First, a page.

The Super Tuesday primaries are supposed to provide the boost to ensure that each party has a nominee locked in a ready to go into the November general election refreshed and with party united behind them. Even in hotly contested campaigns Super Tuesday is supposed to give a frontrunner an edge going into the last months of the primary season. It is designed to bring unity to a party, at least in what the party believes even if it differs on its candidate.
That is not the case this year. Though results are still filtering in at the moment Mitt Romney has won as expected in Virginia, Massachusetts, Vermont and Idaho. Newt Gingrich has won Georgia and Rick Santorum has won Oklahoma, Tennessee and North Dakota.
Several states are still in the balance with the big prize being Ohio which Santorum and Romney are running in a dead heat. Ohio is so close and has such a history of big counties taking a long time to count it may not be known who has won the state until tomorrow. If the margin is under .25% an automatic recount will be triggered. Ohio was supposed to be a Romney win and when Rick Santorum began to surge Romney and his PACs dumped massive amounts of money, somewhere close to 12 million dollars in advertising to beat Santorum down. This is not good for Romney even if he gets a narrow win. Yes a win is a win but sometimes a win doesn’t amount to much especially if a recount is triggered.
The states that Romney has won so far are states that he had no possibility of losing. Massachusetts and Vermont, Romney is the home team. In Virginia his two strongest competitors were not on the ballot making it a race between him and Ron Paul. Idaho which has a strong LDS population was also an easy win for Romney. However Romney was trounced in Georgia, Tennessee, Oklahoma and North Dakota. The three southern states do matter, any Republican nominee has to win the south. Romney is not liked in the south, he has a number of things that cause him to be less than popular in the Republican Bible Belt. His religion is part of it, many conservative Christians, both Evangelicals and Roman Catholics believe that the Mormon Church is a cult. Romney also has to deal with the fact that he doesn’t come across as genuine. He comes across as a entitled flip flopping New England moderate who cannot connect with real people, note his comments about NASCAR. The fact is that in many Republicans in other parts of the country believe the same thing.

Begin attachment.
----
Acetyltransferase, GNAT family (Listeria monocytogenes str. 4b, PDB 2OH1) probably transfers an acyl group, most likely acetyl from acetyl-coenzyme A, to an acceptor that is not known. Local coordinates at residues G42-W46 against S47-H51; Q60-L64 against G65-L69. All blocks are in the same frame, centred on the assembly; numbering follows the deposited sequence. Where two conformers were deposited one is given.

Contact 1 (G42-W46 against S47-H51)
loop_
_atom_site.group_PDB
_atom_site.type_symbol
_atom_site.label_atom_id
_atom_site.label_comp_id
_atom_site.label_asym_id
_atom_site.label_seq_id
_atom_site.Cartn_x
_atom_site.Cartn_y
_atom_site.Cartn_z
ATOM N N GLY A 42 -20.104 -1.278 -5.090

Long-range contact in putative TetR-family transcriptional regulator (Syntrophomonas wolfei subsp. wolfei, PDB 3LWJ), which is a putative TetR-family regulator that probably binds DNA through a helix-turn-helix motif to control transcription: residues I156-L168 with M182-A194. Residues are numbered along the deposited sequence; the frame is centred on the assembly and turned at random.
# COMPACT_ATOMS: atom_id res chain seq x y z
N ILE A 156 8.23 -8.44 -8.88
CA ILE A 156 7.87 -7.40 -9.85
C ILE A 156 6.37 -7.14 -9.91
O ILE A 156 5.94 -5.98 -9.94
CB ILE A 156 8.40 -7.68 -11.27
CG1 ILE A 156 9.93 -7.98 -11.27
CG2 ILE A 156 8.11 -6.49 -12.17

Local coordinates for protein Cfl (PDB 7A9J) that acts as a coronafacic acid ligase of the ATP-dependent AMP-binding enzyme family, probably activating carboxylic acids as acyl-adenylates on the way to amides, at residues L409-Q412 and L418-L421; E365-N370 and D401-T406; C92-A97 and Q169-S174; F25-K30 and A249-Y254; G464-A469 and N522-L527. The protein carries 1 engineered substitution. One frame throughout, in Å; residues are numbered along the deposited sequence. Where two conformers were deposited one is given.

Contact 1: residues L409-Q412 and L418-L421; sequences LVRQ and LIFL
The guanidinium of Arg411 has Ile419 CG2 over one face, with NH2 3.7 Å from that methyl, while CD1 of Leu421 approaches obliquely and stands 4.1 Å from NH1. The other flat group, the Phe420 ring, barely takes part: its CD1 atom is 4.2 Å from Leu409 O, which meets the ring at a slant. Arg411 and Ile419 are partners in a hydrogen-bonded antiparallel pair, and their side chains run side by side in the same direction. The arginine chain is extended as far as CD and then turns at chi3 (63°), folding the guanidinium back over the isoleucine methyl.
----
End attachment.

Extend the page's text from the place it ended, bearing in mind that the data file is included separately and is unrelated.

Next week the campaign turns to the south where Alabama and Mississippi await Romney. I have not seen recent polling data for either state but would expect that Newt Gingrich and Rick Santorum will poll very well and that Romney may even run third in both primaries. Kansas has its caucuses on Saturday and with that state’s history in the abortion wars that Rick Santorum should do very well with the GOP base. Other states that Romney could struggle in include Louisiana and the only state that really looks positive in the coming month for Romney is Illinois.
As I said there are still states hanging tonight but it is very apparent that Romney’s money and organization is the only thing keeping him in the game. Romney is still in the best position to take the nomination but he if he gets it will be the nominee of a fractured party whose base does not like him. That is not a winning formula to beat an incumbent President no matter how bad that President’s numbers look.
My prediction, all four candidates remain in the race and Romney continues to take a beating from the conservative base. This will remain a long, drawn out and bloody campaign. Romney will have to spent far more money than he ever had planned to secure the nomination and may lose the support of Republican party elders if he cannot seal the deal soon. Gingrich will remain in at least for a while but Santorum allies may try to pressure Gingrich through the Tea Party to leave the race in order to make Santorum the sole conservative standard bearer against Mitt Romney and Ron Paul.
It certainly makes for an interesting election season.